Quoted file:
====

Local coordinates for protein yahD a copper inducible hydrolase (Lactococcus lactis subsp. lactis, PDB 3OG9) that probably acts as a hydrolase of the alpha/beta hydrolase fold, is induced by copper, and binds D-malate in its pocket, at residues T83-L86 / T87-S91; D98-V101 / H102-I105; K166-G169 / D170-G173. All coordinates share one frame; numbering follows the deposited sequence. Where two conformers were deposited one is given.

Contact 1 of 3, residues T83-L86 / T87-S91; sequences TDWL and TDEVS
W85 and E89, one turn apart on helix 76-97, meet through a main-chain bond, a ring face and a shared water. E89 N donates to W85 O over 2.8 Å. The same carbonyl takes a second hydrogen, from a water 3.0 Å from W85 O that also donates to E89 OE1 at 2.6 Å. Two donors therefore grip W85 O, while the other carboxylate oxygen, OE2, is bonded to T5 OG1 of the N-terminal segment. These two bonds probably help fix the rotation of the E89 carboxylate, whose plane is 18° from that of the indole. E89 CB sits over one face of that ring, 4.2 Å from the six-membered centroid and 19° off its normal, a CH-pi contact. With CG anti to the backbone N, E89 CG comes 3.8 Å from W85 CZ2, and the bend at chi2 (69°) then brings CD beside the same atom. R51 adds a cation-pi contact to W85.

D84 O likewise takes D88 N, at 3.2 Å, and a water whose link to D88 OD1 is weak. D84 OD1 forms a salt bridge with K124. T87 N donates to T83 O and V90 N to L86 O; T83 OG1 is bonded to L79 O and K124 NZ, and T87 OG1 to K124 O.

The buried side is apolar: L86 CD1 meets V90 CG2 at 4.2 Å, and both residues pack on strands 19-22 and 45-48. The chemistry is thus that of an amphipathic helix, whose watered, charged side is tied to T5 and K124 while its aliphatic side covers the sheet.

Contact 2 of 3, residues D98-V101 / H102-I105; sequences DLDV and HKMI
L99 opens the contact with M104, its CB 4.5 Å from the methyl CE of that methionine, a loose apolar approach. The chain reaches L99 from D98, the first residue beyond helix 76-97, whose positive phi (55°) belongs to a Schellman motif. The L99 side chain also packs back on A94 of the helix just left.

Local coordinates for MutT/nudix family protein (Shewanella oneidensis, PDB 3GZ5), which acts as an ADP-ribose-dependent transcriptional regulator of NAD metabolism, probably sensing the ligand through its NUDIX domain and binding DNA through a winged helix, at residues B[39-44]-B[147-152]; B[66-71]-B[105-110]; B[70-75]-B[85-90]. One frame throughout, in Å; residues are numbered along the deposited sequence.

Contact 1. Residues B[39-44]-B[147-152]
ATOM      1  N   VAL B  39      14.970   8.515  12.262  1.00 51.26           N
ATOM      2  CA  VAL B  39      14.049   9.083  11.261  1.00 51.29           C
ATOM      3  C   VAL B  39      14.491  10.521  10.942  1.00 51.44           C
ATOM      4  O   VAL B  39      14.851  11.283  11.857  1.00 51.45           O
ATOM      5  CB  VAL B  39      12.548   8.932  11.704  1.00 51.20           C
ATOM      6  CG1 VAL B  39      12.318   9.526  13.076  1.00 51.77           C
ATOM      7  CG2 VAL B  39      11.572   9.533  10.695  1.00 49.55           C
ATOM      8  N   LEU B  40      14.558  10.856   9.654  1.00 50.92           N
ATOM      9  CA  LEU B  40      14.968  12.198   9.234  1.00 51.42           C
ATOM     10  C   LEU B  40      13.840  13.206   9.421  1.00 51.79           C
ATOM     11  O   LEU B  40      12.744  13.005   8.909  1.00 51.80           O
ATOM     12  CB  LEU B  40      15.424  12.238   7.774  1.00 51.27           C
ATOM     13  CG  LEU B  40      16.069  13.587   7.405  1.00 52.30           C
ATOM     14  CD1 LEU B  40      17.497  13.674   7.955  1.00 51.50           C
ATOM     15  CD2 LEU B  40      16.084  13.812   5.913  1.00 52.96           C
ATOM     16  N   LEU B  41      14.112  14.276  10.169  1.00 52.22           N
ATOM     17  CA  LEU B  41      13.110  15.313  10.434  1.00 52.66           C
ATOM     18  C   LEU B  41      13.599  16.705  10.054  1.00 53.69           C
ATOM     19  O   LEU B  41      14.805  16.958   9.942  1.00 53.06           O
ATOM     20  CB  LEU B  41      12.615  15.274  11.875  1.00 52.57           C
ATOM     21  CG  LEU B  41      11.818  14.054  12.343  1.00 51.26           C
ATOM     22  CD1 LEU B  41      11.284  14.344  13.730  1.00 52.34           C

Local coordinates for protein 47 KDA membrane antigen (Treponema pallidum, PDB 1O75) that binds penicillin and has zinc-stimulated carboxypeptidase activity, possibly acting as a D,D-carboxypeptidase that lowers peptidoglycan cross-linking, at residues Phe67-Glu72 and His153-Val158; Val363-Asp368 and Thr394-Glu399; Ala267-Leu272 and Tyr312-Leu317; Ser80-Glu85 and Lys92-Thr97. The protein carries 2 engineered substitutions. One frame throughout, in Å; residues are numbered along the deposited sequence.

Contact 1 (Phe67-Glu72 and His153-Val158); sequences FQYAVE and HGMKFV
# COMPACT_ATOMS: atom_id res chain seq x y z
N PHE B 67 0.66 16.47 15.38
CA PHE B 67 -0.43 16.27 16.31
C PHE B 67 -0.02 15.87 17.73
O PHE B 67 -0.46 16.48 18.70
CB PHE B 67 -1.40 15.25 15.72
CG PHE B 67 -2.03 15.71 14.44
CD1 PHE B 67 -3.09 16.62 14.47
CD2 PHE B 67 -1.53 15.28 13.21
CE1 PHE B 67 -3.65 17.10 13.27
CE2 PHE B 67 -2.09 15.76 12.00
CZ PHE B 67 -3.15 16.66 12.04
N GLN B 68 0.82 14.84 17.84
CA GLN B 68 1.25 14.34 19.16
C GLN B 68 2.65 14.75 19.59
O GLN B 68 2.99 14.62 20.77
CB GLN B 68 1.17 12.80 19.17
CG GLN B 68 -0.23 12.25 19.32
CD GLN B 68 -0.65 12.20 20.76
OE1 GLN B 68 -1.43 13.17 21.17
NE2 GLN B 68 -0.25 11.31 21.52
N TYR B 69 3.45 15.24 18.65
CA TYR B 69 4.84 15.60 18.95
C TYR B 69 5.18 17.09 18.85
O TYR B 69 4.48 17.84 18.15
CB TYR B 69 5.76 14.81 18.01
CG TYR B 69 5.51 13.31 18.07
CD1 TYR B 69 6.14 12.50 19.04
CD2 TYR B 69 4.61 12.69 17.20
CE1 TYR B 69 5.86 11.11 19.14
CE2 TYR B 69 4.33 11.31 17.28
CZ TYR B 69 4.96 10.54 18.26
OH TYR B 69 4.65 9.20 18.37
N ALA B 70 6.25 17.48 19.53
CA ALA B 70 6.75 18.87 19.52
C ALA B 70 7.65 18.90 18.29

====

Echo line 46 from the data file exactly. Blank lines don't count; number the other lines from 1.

N GLN B 68 0.82 14.84 17.84